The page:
More, Thoughts
Comments 6

Why I Can’t Stand Facebook

Facebook is a self-esteem killer – studies even prove it. More so than Twitter or Instagram, Facebook is designed so you can constantly show off your amazing life (Look at my awesome pictures from my trip to Turks and Caicos. See how many friends I have! Did you notice how many likes I got for that status update about my new beach towel?). But what if your life isn’t that amazing? Although many people use Facebook just to keep in touch with friends and family they don’t see very often, for some consistent users it’s often difficult not to let these things get to you. Maybe your life doesn’t look so cool on Facebook. Maybe that bothers you.

I started using the site during my sophomore or junior year of high school (somewhere between 06′-08′). After ditching Myspace – with its ultra annoying “Top 8” – it was nice to have some sort of social media in my life again. Although in social terms high school was my least fulfilling time, Facebook really had no affect on my self-esteem. I had a reasonable amount of Facebook friends and was tagged in photos fairly often, so from the outside it appeared that I was somewhat “cool.”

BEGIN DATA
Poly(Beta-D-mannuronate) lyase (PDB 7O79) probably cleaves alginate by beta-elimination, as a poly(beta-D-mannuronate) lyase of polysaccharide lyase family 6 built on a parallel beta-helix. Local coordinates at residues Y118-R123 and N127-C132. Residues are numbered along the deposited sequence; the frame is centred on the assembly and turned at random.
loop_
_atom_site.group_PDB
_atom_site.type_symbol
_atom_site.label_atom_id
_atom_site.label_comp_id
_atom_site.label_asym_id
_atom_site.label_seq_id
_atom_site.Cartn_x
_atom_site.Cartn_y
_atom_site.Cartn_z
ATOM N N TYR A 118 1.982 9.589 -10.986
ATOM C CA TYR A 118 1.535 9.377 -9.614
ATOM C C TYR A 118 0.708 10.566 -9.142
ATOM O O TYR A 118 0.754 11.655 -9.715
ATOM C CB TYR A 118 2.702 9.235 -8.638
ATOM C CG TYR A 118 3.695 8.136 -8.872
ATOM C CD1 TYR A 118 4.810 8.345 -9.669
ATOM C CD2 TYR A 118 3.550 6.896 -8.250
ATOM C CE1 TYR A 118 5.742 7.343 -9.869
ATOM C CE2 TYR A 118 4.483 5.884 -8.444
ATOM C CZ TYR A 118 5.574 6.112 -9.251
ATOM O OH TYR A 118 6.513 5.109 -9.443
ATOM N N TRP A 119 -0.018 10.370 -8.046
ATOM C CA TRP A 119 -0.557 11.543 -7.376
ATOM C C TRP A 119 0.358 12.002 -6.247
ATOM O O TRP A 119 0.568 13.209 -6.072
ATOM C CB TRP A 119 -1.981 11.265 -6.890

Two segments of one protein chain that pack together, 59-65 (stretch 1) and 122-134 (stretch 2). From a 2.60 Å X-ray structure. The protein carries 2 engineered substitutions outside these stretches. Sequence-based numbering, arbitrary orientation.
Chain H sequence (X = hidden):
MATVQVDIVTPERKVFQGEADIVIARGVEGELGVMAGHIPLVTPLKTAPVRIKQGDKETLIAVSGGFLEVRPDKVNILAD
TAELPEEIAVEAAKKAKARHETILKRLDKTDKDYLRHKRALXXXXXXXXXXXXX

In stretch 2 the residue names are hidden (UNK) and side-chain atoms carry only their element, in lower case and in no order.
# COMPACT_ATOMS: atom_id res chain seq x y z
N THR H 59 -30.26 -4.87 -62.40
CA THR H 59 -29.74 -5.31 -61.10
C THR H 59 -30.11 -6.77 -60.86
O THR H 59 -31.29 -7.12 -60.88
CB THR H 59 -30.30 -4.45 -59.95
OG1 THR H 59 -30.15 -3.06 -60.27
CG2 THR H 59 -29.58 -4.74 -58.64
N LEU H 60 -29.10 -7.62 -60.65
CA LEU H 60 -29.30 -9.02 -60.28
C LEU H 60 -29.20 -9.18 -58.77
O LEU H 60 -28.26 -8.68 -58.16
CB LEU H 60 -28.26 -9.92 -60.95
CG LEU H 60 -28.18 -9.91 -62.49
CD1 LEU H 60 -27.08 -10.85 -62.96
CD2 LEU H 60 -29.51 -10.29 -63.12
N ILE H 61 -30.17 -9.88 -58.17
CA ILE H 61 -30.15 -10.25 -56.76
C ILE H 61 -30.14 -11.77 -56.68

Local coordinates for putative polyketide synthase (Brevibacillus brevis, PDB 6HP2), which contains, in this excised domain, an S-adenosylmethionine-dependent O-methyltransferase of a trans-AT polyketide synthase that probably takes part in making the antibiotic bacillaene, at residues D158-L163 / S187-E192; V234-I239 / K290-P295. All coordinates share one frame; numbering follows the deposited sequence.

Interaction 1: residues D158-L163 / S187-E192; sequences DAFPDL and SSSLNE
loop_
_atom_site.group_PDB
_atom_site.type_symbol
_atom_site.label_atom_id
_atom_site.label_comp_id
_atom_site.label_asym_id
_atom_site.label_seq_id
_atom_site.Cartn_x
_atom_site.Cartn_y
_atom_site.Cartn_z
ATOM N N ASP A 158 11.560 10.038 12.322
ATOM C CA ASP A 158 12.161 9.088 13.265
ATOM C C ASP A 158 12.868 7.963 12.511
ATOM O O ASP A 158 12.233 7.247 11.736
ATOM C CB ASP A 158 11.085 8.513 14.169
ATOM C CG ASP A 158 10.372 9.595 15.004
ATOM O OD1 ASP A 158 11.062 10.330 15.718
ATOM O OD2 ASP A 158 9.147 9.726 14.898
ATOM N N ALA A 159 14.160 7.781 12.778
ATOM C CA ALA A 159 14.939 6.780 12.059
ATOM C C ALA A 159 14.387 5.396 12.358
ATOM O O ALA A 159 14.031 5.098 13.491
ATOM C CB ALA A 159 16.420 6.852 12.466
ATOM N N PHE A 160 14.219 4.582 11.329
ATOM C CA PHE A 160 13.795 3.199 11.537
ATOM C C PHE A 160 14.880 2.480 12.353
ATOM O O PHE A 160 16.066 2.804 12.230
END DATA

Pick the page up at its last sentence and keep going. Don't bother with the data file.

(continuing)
Once college began Facebook became an essential part of my social life: it was how I was invited to parties and notified about campus events, and most importantly, it was a way for me and my friends to stay engaged absolutely every moment that we weren’t already together. When my focus should have been on term papers and text books, I’d be chatting with friends and posting photos on their timelines. It wasn’t time well spent, but it was certainly a fun distraction. To not have a Facebook at that time would have been socially devastating. It never even crossed my mind to go without an account at that point in time because it was a humongous part of my day-to-day life. I wouldn’t have admitted my dependency then, but it’s clear looking back.